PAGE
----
We hope and believe that rumors of Soviet military intervention in Czechoslovakia are equally unfounded. Such a step could set in train tendencies whose consequences it would be nearly impossible to predict. It would be irresponsible on our part if we did not bring to the attention of the Soviet government our conviction that such a course would imperil recent progress towards détente, and intensify the futile and burdensome arms race.
It is our conviction, on the contrary, that the present trend towards détente represents the profound national interests of the United States and, we hope and believe, those of the Soviet Union as well. It is in no one’s interest to reverse that trend. We believe that the path towards a secure and peaceful settlement in Europe is that represented by our proposals, and those of the other members of NATO, for a gradual and agreed reduction of tension and military risks in Europe and elsewhere.
We understand and respect the concerns of the Soviet Union for its security. In that connection, we call attention to the proposals for balanced and mutual force reductions made at the recent Reykjavik meeting of the NATO Ministerial Council.5 And we reaffirm our willingness to consider Soviet proposals to improve their own and Western European security, in terms both of conventional and nuclear arms, in ways that could impose lesser dangers and burdens on us both.

It might be preferable to make point E orally, rather than in a note or aide-mémoire. Stressing our force reduction proposals too much could strengthen the hand of those in the Soviet Union who oppose “bridge-building” and détente as imperialist tricks to subvert Eastern Europe. On the other hand, the first sentence of E should be put on the record, if we give the Soviets any piece of paper.

On balance, I recommend that E be kept in.


I recommend also that the Soviet invitation to Averell Harriman be taken up at once. He would be going, obviously, to discuss Viet-Nam. Such a visit could be interpreted as a signal that we don’t care what the Soviets do in Czechoslovakia, but will pursue détente through thick or thin. We should therefore make it clear to the Russians, privately, that we are sending Averell on the assumption that there will be no basic change in the political situation, or in the relationship among states. He would, of course, be instructed to follow up at the highest level on the implications of our aide-mémoire with respect to NPT, the arms race, and other issues that would inevitably be affected by a Soviet military move in Czechoslovakia.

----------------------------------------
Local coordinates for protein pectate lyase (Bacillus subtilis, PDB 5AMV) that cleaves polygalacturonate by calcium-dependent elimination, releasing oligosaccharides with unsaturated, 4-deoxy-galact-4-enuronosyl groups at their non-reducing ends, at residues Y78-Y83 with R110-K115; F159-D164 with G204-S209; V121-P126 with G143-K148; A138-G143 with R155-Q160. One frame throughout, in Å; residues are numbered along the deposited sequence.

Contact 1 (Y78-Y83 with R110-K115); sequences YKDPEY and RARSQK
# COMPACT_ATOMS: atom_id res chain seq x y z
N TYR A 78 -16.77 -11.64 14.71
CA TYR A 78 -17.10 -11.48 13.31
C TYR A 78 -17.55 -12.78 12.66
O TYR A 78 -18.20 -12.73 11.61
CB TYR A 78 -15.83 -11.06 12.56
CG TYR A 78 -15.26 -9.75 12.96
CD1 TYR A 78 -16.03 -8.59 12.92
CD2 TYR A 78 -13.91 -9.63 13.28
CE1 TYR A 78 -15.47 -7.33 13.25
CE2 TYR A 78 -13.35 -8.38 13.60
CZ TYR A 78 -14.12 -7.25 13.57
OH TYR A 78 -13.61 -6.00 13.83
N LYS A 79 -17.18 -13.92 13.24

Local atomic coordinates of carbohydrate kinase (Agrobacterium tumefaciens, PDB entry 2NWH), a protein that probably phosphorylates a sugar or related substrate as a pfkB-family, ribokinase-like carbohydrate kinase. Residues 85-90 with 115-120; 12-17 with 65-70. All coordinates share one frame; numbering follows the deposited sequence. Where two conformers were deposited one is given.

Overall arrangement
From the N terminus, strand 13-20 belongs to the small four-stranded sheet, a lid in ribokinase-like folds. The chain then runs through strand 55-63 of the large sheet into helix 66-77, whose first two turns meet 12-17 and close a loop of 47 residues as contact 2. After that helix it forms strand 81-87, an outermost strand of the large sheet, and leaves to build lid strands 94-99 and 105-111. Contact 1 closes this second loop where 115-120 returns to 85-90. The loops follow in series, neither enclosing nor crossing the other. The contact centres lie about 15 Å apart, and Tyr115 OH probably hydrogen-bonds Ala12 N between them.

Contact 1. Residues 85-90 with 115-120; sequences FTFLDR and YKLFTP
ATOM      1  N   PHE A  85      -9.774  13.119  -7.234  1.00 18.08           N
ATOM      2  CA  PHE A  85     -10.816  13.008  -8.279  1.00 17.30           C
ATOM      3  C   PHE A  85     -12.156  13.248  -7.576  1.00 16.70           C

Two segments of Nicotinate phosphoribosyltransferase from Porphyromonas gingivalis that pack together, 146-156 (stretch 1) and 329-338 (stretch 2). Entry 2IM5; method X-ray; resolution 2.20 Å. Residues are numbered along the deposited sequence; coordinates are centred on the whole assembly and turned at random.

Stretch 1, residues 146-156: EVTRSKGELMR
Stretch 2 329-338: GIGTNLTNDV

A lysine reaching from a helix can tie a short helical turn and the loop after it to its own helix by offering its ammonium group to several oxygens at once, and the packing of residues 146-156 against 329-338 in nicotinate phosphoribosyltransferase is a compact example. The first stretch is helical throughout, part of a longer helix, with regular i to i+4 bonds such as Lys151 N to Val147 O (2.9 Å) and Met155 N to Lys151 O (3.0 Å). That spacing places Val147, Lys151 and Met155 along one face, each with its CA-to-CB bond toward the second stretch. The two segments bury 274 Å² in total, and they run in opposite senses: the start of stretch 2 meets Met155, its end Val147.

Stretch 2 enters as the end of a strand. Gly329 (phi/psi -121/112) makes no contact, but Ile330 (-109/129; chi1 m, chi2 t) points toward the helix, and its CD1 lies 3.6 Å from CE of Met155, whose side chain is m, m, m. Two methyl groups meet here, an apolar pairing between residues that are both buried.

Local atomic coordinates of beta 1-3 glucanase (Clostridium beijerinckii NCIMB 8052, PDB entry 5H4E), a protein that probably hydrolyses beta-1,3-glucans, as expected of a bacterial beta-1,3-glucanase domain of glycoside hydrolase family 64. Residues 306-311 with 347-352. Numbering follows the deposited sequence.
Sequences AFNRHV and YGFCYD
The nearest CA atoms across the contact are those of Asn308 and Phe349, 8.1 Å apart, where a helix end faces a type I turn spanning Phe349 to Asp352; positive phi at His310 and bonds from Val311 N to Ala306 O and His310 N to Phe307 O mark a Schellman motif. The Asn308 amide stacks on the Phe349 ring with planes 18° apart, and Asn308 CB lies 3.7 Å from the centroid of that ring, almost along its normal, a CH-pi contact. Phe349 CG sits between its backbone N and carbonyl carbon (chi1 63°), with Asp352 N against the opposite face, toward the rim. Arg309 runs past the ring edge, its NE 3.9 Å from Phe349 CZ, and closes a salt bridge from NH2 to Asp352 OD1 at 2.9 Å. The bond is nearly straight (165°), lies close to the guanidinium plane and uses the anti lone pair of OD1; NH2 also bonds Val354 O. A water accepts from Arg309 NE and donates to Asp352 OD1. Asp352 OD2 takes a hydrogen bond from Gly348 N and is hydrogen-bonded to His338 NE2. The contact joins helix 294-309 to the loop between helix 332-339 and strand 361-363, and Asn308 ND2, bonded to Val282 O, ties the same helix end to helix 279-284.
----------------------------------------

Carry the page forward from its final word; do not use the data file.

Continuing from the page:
I attach great importance to working with our NATO allies in this situation. If we are to succeed in building up NATO as an active collaborator on issues beyond the military defense of Europe, we must miss no opportunity to involve NATO, or the more active members, in responsible consultations with us. In retrospect, I think the NATO dimension has been the weakest element in our Middle East diplomacy.

I realize that NATO consultations on the situation in Eastern Europe will be a striking sign. But why should we hesitate to give strong signals, so long as we avoid threats we do not intend to carry out? The Soviets are having all kinds of meetings on the subject. The outcome of the struggle between the Soviets and the Czechs will affect political and security [Page 210] conditions in Europe for years to come. It would be ridiculous to hesitate about being seen to consult with our European allies on a subject that vitally and directly concerns their political environment, as well as ours.


We are preparing a scenario of preliminary political consultations about the line we are proposing here with our allies, with other interested countries, with neutrals, and with Roumania, Yugoslavia, Hungary, and perhaps Poland. We should also consider having some Senators of both parties make statesmanlike speeches on the subject at this stage.6

  1. Source: Department of State, Central Files, POL CZECH–USSR. Secret; Exdis. The source text bears no drafting information but is initialed by Rostow. A copy of this memorandum was sent to the White House. (Johnson Library, National Security File, Agency File, State Department, Vol. 14)
  2. Apparently a reference to Eisenhower’s October 31, 1956, statement; see footnote 4, Document 60.
  3. For text, see Department of State Bulletin, January 8, 1968, pp. 49–52.
  4. Not further identified.
  5. The North Atlantic Council met in Reykjavik June 24–25. For text of the statement on mutual and balanced force reductions, see Department of State Bulletin, July 15, 1968, p. 77. For documentation, see Foreign Relations, 1964–1968, vol. XIII, Document 312.
  6. In a July 20 informal memorandum, attached to the source text, Rostow commented: “My feeling is that the time for possible deterrence is very short—a matter of four or five days.”